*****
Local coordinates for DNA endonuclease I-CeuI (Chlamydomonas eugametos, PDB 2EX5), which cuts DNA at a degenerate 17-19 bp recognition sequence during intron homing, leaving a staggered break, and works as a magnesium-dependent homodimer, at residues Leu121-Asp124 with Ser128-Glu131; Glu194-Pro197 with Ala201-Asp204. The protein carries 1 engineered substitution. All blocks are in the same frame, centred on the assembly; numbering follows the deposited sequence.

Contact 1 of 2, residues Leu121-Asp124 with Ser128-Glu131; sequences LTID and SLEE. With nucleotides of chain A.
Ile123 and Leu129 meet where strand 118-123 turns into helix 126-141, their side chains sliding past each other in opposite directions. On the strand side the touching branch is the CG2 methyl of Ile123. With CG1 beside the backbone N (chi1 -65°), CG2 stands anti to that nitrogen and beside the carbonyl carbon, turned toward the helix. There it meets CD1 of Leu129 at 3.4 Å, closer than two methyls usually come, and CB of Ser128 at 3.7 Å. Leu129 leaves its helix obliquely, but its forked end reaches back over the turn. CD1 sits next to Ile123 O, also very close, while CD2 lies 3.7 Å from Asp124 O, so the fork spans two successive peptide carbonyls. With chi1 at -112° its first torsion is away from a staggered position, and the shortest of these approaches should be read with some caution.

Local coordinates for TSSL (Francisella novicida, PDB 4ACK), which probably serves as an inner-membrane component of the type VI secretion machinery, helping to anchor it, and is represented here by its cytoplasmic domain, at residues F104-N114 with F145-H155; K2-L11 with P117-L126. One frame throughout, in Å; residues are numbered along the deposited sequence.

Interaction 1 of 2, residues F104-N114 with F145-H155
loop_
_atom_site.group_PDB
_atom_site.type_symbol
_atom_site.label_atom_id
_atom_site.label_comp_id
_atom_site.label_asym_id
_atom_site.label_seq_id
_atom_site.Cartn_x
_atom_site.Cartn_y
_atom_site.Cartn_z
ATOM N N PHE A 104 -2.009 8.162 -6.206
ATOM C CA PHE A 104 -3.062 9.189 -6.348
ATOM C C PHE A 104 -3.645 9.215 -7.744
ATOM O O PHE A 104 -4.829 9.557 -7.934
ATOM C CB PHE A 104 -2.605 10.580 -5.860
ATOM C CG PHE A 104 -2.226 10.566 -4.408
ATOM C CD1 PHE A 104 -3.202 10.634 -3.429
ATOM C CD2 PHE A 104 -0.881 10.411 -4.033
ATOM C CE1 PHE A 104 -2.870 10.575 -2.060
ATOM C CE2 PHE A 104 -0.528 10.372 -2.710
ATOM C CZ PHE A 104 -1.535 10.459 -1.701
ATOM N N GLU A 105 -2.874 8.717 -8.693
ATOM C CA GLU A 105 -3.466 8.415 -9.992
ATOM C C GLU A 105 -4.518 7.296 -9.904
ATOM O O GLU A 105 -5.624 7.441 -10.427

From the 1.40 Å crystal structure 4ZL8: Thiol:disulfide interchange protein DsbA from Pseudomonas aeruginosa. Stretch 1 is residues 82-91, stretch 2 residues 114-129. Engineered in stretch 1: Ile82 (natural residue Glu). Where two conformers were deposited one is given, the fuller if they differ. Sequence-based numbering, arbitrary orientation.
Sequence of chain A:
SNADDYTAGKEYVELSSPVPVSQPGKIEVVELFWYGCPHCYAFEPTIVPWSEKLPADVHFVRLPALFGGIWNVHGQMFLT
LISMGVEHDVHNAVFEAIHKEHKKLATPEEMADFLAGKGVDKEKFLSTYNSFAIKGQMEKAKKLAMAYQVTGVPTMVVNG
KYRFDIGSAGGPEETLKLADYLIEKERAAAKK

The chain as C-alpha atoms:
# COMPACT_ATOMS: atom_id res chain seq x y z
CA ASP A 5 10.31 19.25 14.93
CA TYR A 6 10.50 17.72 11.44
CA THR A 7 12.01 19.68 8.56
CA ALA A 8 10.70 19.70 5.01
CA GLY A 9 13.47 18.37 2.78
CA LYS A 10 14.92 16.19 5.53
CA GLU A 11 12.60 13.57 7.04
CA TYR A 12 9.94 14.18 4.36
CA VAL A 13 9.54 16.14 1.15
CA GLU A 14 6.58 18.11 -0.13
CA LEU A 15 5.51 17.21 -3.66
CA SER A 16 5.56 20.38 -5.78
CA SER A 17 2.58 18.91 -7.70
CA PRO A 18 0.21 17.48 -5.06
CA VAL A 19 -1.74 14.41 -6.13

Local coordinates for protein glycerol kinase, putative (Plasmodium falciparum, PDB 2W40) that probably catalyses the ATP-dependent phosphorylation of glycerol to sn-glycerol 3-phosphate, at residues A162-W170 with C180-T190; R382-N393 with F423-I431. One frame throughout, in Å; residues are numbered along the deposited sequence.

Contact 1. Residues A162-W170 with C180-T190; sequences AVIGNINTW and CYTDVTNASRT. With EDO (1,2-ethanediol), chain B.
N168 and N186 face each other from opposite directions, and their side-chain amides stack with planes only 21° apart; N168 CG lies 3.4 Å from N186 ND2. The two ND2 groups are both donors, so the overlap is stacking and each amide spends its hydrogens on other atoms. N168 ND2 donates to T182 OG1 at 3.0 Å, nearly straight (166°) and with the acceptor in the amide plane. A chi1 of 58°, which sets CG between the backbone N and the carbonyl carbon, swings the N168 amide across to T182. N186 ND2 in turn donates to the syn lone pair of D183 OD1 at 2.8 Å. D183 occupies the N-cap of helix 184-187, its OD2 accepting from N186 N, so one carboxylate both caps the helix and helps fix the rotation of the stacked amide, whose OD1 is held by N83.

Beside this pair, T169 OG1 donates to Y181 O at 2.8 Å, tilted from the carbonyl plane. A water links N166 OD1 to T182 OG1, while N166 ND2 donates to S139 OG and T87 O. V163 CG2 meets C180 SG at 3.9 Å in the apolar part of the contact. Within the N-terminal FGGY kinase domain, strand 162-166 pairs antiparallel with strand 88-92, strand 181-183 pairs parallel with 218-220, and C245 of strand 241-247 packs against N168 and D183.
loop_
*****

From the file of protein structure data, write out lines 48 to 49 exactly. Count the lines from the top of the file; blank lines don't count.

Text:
CA LEU A 15 5.51 17.21 -3.66
CA SER A 16 5.56 20.38 -5.78